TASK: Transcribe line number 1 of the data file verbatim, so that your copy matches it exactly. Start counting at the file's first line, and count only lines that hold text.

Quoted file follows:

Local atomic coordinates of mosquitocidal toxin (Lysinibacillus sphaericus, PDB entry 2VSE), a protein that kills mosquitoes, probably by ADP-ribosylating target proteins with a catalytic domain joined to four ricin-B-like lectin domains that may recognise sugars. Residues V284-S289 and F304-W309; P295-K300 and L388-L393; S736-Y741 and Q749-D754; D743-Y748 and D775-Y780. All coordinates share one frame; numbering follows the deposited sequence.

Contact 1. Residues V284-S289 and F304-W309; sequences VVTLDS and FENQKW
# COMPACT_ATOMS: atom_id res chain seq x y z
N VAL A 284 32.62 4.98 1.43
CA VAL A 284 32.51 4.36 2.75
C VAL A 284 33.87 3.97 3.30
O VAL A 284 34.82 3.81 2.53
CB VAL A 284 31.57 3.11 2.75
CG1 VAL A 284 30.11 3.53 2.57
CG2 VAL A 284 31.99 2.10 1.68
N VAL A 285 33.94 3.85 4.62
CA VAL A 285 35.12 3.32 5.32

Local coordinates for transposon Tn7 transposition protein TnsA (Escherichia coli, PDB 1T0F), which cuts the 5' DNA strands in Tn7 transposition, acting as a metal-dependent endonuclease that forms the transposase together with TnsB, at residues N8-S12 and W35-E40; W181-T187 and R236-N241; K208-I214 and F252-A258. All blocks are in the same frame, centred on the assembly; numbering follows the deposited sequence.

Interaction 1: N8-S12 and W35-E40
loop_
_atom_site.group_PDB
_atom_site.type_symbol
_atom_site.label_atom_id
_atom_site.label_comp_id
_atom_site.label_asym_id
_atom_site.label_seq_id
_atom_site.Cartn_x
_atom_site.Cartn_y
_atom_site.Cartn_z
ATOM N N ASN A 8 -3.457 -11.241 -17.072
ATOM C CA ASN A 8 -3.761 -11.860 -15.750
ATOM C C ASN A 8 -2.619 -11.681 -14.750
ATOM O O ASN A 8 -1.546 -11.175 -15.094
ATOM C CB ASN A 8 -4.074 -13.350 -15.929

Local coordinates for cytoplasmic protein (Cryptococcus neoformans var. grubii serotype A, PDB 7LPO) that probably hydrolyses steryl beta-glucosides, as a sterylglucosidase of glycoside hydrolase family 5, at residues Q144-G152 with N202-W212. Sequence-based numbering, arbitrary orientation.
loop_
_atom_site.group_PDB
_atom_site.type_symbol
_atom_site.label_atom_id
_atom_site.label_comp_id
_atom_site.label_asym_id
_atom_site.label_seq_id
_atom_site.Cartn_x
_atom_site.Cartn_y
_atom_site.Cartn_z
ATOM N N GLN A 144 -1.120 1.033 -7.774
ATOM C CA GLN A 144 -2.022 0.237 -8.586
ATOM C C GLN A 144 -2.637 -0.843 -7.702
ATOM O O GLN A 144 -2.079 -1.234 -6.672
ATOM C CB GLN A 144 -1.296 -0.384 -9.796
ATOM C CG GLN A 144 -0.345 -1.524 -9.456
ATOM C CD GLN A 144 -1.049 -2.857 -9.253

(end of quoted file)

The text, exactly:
Local atomic coordinates of mosquitocidal toxin (Lysinibacillus sphaericus, PDB entry 2VSE), a protein that kills mosquitoes, probably by ADP-ribosylating target proteins with a catalytic domain joined to four ricin-B-like lectin domains that may recognise sugars. Residues V284-S289 and F304-W309; P295-K300 and L388-L393; S736-Y741 and Q749-D754; D743-Y748 and D775-Y780. All coordinates share one frame; numbering follows the deposited sequence.